Water safety tips everyone should know

Sunny weather and steamy temperatures have many of us heading to the water for a little fun and adventure — but it only takes seconds for a summer getaway to turn to tragedy. With summer fun comes a spike in drowning and near drowning incidents, injuries, boating accidents and other mishaps on our lakes and rivers. This past weekend alone, a 15-year old boy drowned in Georgian Bay, not to mention a swath of drownings throughout the U.S. Meanwhile, friends and family gathered in Chatham to say good-bye to good-bye to another drowning victim.

What’s frightening about these incidents is that they can happen so quickly – and leave such devastating consequences.

What can we do to prevent accidents? Here are some steps we should all be taking, according to safety experts.

Learn to swim… and upgrade your skills

No matter what our age, the most important thing we can do to stay safe around water is to learn how to survive in it. Unlike many animals, humans don’t instinctively know how to swim. If we accidentally fall into the water, panic and water temperature can quickly turn deadly. Swimming, treading water and sculling are life skills everyone should have.  Many recreational facilities offer swimming programs for all ages and abilities.

Even if you know how to swim, a refresher course can fill in the gaps of going from pool to lake or river. For instance, even experienced swimmers may not know how to escape a strong current or position themselves to prevent heat loss in cold water. Swimming lessons also teach basic lifesaving techniques like how to help a person who is drowning without putting your own safety at risk.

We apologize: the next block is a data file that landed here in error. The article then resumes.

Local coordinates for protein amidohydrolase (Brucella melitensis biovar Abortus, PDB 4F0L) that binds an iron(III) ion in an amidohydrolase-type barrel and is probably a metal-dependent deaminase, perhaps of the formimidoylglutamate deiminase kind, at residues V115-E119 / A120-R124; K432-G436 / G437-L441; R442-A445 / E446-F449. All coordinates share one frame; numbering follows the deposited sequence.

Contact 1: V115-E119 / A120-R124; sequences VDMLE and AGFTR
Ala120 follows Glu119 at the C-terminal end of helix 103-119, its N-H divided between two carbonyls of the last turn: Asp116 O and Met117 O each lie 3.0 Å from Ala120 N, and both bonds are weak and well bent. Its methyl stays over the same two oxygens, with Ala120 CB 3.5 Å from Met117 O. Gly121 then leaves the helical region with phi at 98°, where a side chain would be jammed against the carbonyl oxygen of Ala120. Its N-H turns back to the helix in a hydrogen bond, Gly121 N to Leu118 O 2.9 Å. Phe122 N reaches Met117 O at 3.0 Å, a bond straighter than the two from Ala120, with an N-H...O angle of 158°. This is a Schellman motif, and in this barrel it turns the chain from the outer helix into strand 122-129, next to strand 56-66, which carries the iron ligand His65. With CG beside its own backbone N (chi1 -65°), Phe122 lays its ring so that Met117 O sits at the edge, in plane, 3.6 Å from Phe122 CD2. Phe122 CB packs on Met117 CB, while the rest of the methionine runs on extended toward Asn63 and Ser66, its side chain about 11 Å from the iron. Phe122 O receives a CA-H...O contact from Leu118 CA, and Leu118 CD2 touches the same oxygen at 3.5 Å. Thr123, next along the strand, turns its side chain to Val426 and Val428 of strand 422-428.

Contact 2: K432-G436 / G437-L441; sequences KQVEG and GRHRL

Brush up your skills

In addition to learning how to swim, there are a few other skills we can add to our repertoire:

CPR and first aid. Every second counts when there’s an emergency — especially when someone isn’t breathing. There won’t always be a lifeguard at hand, and having these skills can give you the knowledge and confidence to deal with emergencies. (See CPR: What you need to know to save a life.)

Boating. Do you know what channel markers mean, or what the local speed limit is? How to navigate? What effects wind and water currents will have? Boaters not only need to know how to operate their chosen watercraft, they need to know the rules of the waterways. Boating licenses are required in Canada and the U.S., and you can obtain one by completing a safety course and passing the exam (which can often be done online).

Likewise, it’s important to learn proper form and technique as well as safety measures for any activity you plan to participate in, such as kayaking or scuba diving.

Know your environment